Theatre review: Cats make memories for a new generation

Memories are being made for a whole new generation (and relived by many others) as the Cats come out to play in the national tour that just landed in the Queen Elizabeth Theatre this week.  Interestingly where most of these non-equity roadshow productions usually find their power in the ensemble, this production finds its strength from a few individual performances.

Having prowled around stages now for thirty years the idea of Cats is pretty much ingrained in our cultural psyche, although I am willing to bet most people think of it as simply a bunch of songs strung together about cats.  And while for the most part it is just those songs, there is also a metaphysical storyline that gets buried by a large heap of cat nip.

There is no denying that Cats is trapped in a time-warp, but given this particular version pulls from the original London and Broadway shows it is not unexpected.  For those like me that first saw Cats many years ago, it is at times both wonderfully nostalgic and ultimately unsurprising but I suppose it is hard to argue with a show that has gone on to be both the second-longest running musical in Broadway history and the longest continuously running touring show in the United States.  That the bulk of this current cast wasn’t even born when the show first appeared speaks volumes to its staying power.

Members of the cast of the national tour of Cats.
Members of the cast of the national tour of Cats on stage at the QE Theatre through April 15.

While as a company the cast lacks a real clarity with the lyrics in the larger group numbers, as if they are all singing through mouthfuls of cotton balls, they make up for it in their dance and in a few fine individual performances.   Among the highlights were Erica Leigh Hansen as Jennyanydots, with one of the best voices of the night and in contrasting performances by Christopher Sidoli as Asparagus and Growltiger.  Melissa Grohowski as Grizabella does a nice job as with “Memory”, the one memorable song of the show.

A physical show, the dancing, while definitely with an 80s flair, was for the most part tight and polished, with an appropriate cat-like lightness to the movements.  In one of the few solo dance numbers, Chaz Wolcott as Mistoffelees showed off his strengths in a ballet inspired number.  Along with admiring the strength of this cast in its dance abilities I admit it was also fun to simply watch some of the actors in the background lounging about, preening and fully embracing their catness.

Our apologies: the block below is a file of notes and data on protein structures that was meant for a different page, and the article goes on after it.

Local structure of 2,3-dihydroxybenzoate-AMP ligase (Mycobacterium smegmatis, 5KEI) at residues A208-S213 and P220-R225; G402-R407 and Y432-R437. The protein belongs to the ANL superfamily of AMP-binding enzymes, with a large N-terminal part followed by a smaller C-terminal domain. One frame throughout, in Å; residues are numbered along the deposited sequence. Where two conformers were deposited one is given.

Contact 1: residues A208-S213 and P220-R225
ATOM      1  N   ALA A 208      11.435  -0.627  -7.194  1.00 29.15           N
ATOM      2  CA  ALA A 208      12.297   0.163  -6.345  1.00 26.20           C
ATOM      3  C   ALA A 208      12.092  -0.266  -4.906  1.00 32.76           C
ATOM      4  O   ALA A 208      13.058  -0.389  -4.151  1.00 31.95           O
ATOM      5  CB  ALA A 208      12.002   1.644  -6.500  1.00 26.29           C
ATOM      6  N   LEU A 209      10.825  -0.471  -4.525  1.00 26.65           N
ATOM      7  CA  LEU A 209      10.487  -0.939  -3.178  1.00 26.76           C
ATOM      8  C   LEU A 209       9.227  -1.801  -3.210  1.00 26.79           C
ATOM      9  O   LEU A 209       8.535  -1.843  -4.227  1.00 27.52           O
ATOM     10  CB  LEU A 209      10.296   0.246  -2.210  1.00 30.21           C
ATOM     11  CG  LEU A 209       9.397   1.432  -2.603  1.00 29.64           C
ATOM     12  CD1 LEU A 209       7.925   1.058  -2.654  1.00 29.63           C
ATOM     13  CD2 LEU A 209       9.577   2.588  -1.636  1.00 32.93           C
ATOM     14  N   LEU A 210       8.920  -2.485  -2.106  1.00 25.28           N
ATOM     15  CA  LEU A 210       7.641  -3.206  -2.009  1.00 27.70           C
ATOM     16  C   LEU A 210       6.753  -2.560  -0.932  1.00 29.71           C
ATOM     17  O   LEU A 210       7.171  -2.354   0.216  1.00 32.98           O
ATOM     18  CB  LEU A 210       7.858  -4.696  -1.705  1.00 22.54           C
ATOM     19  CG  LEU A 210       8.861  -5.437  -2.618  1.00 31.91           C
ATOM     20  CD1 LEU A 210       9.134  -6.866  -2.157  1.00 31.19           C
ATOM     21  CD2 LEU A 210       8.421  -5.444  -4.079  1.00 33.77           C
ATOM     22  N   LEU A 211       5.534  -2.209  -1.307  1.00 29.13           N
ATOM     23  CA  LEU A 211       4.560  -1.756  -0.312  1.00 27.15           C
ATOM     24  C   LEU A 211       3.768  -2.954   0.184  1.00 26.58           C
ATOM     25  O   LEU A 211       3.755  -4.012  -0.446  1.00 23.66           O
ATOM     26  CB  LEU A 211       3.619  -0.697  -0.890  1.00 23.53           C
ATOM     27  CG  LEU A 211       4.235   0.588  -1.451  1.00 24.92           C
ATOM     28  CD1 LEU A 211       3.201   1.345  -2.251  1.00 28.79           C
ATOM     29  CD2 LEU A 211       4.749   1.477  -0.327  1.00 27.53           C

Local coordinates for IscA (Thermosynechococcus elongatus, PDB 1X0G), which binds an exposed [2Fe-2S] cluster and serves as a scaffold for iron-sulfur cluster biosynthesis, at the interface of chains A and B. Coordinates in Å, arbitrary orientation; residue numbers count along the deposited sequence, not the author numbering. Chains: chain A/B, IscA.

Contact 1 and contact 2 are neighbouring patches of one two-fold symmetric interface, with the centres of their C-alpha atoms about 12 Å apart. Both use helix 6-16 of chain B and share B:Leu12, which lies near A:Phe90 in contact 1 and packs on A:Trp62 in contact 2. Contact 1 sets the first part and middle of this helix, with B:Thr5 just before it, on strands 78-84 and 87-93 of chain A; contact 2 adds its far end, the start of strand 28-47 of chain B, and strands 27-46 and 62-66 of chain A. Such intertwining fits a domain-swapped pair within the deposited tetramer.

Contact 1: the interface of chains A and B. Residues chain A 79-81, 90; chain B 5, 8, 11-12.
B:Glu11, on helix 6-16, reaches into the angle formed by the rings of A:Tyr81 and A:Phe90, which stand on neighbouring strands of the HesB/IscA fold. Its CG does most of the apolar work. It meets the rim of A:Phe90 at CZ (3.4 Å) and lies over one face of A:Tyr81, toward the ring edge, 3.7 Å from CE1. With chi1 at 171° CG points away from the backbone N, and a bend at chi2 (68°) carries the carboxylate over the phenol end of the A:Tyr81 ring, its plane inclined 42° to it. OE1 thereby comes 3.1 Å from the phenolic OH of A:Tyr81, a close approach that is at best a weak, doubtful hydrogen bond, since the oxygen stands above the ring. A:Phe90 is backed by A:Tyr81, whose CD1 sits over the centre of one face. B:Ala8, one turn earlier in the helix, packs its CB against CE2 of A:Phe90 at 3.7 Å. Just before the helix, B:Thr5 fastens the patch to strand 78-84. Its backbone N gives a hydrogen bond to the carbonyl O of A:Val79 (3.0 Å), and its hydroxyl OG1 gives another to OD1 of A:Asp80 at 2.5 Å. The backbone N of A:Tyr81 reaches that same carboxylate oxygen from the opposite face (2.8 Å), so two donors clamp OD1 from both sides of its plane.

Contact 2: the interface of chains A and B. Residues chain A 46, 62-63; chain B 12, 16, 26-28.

Despite some solid dancing and a few individual performances, Cats is still little more than spectacle.  Kids love it when the cats prowl amongst them and their parents love it even more because it is both safe for the kids and a show they can share in the nostalgia; on opening night it was easy to spot the beaming 40-somethings who reveled in reliving their own childhood Cats experience with their own children.

Perhaps it is because I’m not one to live in the past but my first memory of Cats will always be the best.  Besides, perhaps unlike the average theatre-goer, I prefer that my cat theatre comes with a few scratches in addition to the purrs.

3 Out of 5 Stars Cats

Music by Andrew Lloyd Webber.  Based on “Old Possum’s Book of Practical Cats” by T.S. Eliot.  Directed by Richard Stafford.  A Broadway Across Canada presentation of a Cats-Eye LLC production.  On stage at the Queen Elizabeth Theatre through Sunday, April 15, 2012.  Visit http://vancouver.broadway.com for tickets and information.

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